Man holding blocked ear after swimming.

It’s been two days. Your right ear is still completely blocked. The last time you remember hearing anything on that side was yesterday morning. Your left ear is trying to compensate, naturally, but only being able to hear from one direction is leaving you feeling off-balance. You were hoping it would have cleared up after a good night’s sleep, but that’s not the case. So, how long will your blocked ear last?

It most likely won’t be a huge surprise to discover that the number one variable in predicting the duration of your clogged ear is the cause of the blockage. Some blockages subside on their own and rather quickly at that; others might linger and require medical intervention.

You shouldn’t allow your blockage to linger for more than one week, as a general rule, without getting it examined.

When Does a Blocked Ear Become a Concern?

If you’re on the second day of a clogged ear, you may begin to think about potential causes. You’ll probably begin to think about what you’ve been doing over the last couple of days: for instance, did you get water in your ear somehow?

You might also think about your health. Are you suffering from any symptoms of an ear infection? If that’s the case, you may want to make an appointment.

This line of questioning is only a beginning. A clogged ear could have numerous potential causes:

  • Build-up of earwax: If earwax becomes compacted or is not properly draining it can result in blockages..
  • Sinus infection: Sinus infections can cause fluid to buildup in your ears because your ears, throat, and nose are all connected (causing a clog).
  • Growths: Certain types of growths, bulges, and lumps can cause a clogged feeling in your ears (and even obstruct your hearing).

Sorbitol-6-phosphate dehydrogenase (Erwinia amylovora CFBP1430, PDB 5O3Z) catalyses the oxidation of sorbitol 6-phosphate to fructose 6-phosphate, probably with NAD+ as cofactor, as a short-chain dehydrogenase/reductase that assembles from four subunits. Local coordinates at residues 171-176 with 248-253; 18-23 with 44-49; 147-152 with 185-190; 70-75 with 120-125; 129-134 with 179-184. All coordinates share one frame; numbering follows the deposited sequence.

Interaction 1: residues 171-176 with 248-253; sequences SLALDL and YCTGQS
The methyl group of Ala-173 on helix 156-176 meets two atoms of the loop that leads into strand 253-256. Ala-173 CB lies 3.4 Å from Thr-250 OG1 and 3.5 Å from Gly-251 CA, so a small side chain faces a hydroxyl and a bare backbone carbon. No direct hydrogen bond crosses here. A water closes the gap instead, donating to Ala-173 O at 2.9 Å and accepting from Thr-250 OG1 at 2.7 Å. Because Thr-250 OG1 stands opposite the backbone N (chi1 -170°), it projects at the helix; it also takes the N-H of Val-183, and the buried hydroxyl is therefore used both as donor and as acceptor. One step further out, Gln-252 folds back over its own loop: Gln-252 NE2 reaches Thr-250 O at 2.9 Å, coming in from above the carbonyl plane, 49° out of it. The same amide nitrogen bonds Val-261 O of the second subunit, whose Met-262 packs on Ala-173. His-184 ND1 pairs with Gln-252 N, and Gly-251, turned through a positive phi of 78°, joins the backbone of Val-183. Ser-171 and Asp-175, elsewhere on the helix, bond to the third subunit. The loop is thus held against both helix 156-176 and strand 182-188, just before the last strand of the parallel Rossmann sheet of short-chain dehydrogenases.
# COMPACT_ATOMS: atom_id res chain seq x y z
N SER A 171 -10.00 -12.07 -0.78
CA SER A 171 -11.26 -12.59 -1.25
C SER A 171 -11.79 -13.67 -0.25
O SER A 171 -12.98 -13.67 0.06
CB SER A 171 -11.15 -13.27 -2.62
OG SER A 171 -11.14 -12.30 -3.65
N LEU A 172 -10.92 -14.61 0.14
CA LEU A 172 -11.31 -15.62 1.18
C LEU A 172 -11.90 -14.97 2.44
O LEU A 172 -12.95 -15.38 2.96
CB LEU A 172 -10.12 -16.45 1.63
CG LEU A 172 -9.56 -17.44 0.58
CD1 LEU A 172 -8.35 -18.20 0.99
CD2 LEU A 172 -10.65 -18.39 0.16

• Changes in air pressure: If the pressure in the air changes all of a sudden, your eustachian tube can fail to compensate which can temporarily cause obstruction.
  • Ear Infection: An ear infection can bring about fluid buildup and inflammation that eventually obstructs your ears.
  • Allergies: Swelling and fluid production can develop when the body’s immune system kicks in – in response to an allergic reaction.
  • Water stuck in the eustachian tube or ear canal: The tiny areas in the ear are surprisingly efficient at capturing sweat and water. (If you tend to sweat profusely, this can certainly end up blocking your ears temporarily).
  • Irreversible hearing impairment: Some types of hearing loss feel a lot like a clogged ear. If your “clogged ear” is lasting longer than it should, you need to get it checked out.

How to Get Your Ears Back to Normal as Quickly as Possible

So, if air pressure is the cause, your ears will usually get back to normal in a day or two. If an ear infection is behind your blocked ears, you may have to wait until your body fights off the virus or bacteria at work (you may need an antibiotic to get faster relief). And that may take up to a week or two. You may have to wait even longer than that if you have a sinus infection.

Bringing your ears back to normal as fast as possible, then, will usually involve a bit of patience (counterintuitive though it may be), and you should be able to change your expectations based on your exact situation.

The number one most important job is to not cause the situation to get worse. When you first start to feel like your ears are blocked, it might be tempting to attempt to use cotton swabs to clean them out. This can be a very hazardous strategy (cotton swabs have been known to cause all kinds of problems and difficulties, from infection to loss of hearing). If you use a cotton swab, you’re probably going to make things worse.

If Your Ear is Still clogged After a Week…it Could be Hearing Loss

So you might be getting a little antsy if a couple of days pass and you still have no clue what might be causing your blockage. A few days is usually enough time for your body to eliminate any blockage. But the general rule of thumb is that if things last for more than a week or so, it may be a smart idea to come in for a consultation.

That sensation of feeling like your ears are clogged can also be an indication of hearing loss. And as you most likely know from our other posts, untreated hearing loss can cause other health concerns, particularly over time.

Doing no further damage first will give your body an opportunity to mend and clean that blockage away naturally. But when that fails, intervention could be required. How long that takes will vary depending on the root cause of your blocked ears.

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The site information is for educational and informational purposes only and does not constitute medical advice. To receive personalized advice or treatment, schedule an appointment.
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